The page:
Abscessed Tooth Symptoms

  • Medical Author:
    Charles Patrick Davis, MD, PhD

    Dr. Charles "Pat" Davis, MD, PhD, is a board certified Emergency Medicine doctor who currently practices as a consultant and staff member for hospitals. He has a PhD in Microbiology (UT at Austin), and the MD (Univ. Texas Medical Branch, Galveston). He is a Clinical Professor (retired) in the Division of Emergency Medicine, UT Health Science Center at San Antonio, and has been the Chief of Emergency Medicine at UT Medical Branch and at UTHSCSA with over 250 publications.

Doctor's View on Abscessed Tooth Symptoms

What is an abscessed tooth?

An abscessed tooth is a tooth adjacent to or surrounded by a pocket of pus caused, in most individuals, by a bacterial infection. Two main types occur; periapical abscesses occur at the root of the tooth while periodontal abscesses occur in the gums next to the tooth.

Abscessed tooth symptoms

The initial symptoms begin with localized swelling and pain that gets progressively worse over a few days. A tender and sore mass (the abscess) may be felt with a finger and gingival bleeding may occur. Periapical abscesses may be very sensitive to cold and heat. The infected person may develop fever and a decreased food and/or fluid intake.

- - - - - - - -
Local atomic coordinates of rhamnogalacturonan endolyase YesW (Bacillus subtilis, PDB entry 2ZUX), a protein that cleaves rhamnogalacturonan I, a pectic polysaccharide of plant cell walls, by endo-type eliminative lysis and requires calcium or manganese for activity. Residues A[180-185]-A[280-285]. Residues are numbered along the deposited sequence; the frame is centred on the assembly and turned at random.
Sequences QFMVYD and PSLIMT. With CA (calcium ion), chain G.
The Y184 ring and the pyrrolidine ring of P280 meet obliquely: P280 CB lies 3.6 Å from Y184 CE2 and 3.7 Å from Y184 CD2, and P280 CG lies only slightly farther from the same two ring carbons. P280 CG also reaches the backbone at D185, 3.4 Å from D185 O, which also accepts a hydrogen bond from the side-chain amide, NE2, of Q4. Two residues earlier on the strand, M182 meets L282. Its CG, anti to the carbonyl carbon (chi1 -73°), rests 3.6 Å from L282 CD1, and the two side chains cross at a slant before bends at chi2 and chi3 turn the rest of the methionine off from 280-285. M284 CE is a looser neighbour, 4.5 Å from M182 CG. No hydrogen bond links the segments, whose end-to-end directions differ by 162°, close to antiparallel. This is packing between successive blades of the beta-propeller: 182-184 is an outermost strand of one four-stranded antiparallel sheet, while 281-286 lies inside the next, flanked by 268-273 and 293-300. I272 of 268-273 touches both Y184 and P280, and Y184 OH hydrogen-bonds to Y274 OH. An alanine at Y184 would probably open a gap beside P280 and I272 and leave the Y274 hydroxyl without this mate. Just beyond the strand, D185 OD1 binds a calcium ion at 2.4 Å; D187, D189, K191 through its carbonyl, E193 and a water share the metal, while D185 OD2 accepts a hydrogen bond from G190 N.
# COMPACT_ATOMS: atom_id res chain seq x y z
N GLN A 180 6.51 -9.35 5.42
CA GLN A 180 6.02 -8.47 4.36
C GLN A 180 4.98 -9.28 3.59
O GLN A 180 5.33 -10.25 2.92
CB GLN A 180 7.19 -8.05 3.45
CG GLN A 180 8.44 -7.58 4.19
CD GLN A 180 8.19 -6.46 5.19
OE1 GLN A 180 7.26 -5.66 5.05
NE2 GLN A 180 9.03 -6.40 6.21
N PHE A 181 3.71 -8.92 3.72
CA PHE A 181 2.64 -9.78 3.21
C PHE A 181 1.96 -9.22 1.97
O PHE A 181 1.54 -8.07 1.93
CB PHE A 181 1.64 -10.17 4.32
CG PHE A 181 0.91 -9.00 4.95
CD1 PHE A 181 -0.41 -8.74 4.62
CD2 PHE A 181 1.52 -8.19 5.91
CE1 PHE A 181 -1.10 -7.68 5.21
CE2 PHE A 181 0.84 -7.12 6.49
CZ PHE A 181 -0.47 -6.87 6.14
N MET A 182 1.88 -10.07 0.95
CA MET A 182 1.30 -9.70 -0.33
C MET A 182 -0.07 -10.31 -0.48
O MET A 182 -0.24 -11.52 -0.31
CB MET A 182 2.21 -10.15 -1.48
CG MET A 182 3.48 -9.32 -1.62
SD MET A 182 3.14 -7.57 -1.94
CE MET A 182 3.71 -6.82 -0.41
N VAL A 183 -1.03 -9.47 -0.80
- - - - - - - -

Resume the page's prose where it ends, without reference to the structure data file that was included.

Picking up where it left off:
Abscessed tooth complications

Plaque, tooth decay, gingival disease, dental surgery, and other less common problems can lead to tooth abscesses. However, dental work, cavities, and injury are the leading causes of periapical abscesses. Both abscess types can lead to serious complications such as fistulas (pathways to other nearby tissues that become infected), osteomyelitis (bone infection), Ludwig angina (rapidly spreading cellulitis that causes neck and tongue swelling that can rapidly lead to airway compromise and death), and sinus and facial infections.

Treatment should begin early to prevent complications. The primary treatment of a dental abscess is to surgically drain the abscess and then provide antibiotics. Most patients do well with this treatment. Most dentists can care for a dental abscess, however, if life-threatening complications such as airway compromise or Ludwig angina develops, emergency medical care should be sought.

Medically reviewed by Kenneth Rotskoff, MD, DDS; Board Certified Dentistry, Oral/Maxillofacial Surgery

REFERENCE:

Gould, Jane M., et al. "Dental Abscess Medication." Medscape. 30 May 2012.

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